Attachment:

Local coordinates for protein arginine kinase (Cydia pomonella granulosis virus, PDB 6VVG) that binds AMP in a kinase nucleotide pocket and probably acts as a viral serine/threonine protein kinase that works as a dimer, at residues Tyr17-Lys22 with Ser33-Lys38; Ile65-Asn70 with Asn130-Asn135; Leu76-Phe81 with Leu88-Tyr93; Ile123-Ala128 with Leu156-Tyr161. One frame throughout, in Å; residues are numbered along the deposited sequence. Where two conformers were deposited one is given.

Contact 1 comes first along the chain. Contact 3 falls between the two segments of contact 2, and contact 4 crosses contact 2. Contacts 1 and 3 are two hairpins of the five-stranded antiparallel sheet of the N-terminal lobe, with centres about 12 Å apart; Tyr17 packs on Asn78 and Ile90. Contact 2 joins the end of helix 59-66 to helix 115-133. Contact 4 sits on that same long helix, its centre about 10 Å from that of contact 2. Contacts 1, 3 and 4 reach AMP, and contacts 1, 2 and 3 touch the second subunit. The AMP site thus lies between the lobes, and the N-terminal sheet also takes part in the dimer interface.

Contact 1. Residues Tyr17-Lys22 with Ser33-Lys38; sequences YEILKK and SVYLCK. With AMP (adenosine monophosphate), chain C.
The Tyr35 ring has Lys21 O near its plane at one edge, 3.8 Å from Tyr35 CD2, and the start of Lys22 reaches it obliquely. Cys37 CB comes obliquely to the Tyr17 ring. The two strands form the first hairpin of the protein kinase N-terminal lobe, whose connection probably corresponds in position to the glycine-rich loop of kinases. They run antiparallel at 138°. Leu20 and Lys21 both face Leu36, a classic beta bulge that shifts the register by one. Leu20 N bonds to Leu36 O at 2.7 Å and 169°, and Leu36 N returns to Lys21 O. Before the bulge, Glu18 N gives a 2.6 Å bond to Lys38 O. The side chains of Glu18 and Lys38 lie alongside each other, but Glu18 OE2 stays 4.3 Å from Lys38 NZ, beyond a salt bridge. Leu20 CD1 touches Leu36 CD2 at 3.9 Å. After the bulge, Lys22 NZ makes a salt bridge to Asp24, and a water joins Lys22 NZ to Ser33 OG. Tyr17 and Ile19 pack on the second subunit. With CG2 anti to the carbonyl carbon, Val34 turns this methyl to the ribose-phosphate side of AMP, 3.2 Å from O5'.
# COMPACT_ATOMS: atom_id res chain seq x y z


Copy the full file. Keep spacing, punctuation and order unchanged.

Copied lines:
Local coordinates for protein arginine kinase (Cydia pomonella granulosis virus, PDB 6VVG) that binds AMP in a kinase nucleotide pocket and probably acts as a viral serine/threonine protein kinase that works as a dimer, at residues Tyr17-Lys22 with Ser33-Lys38; Ile65-Asn70 with Asn130-Asn135; Leu76-Phe81 with Leu88-Tyr93; Ile123-Ala128 with Leu156-Tyr161. One frame throughout, in Å; residues are numbered along the deposited sequence. Where two conformers were deposited one is given.

Contact 1 comes first along the chain. Contact 3 falls between the two segments of contact 2, and contact 4 crosses contact 2. Contacts 1 and 3 are two hairpins of the five-stranded antiparallel sheet of the N-terminal lobe, with centres about 12 Å apart; Tyr17 packs on Asn78 and Ile90. Contact 2 joins the end of helix 59-66 to helix 115-133. Contact 4 sits on that same long helix, its centre about 10 Å from that of contact 2. Contacts 1, 3 and 4 reach AMP, and contacts 1, 2 and 3 touch the second subunit. The AMP site thus lies between the lobes, and the N-terminal sheet also takes part in the dimer interface.

Contact 1. Residues Tyr17-Lys22 with Ser33-Lys38; sequences YEILKK and SVYLCK. With AMP (adenosine monophosphate), chain C.
The Tyr35 ring has Lys21 O near its plane at one edge, 3.8 Å from Tyr35 CD2, and the start of Lys22 reaches it obliquely. Cys37 CB comes obliquely to the Tyr17 ring. The two strands form the first hairpin of the protein kinase N-terminal lobe, whose connection probably corresponds in position to the glycine-rich loop of kinases. They run antiparallel at 138°. Leu20 and Lys21 both face Leu36, a classic beta bulge that shifts the register by one. Leu20 N bonds to Leu36 O at 2.7 Å and 169°, and Leu36 N returns to Lys21 O. Before the bulge, Glu18 N gives a 2.6 Å bond to Lys38 O. The side chains of Glu18 and Lys38 lie alongside each other, but Glu18 OE2 stays 4.3 Å from Lys38 NZ, beyond a salt bridge. Leu20 CD1 touches Leu36 CD2 at 3.9 Å. After the bulge, Lys22 NZ makes a salt bridge to Asp24, and a water joins Lys22 NZ to Ser33 OG. Tyr17 and Ile19 pack on the second subunit. With CG2 anti to the carbonyl carbon, Val34 turns this methyl to the ribose-phosphate side of AMP, 3.2 Å from O5'.
# COMPACT_ATOMS: atom_id res chain seq x y z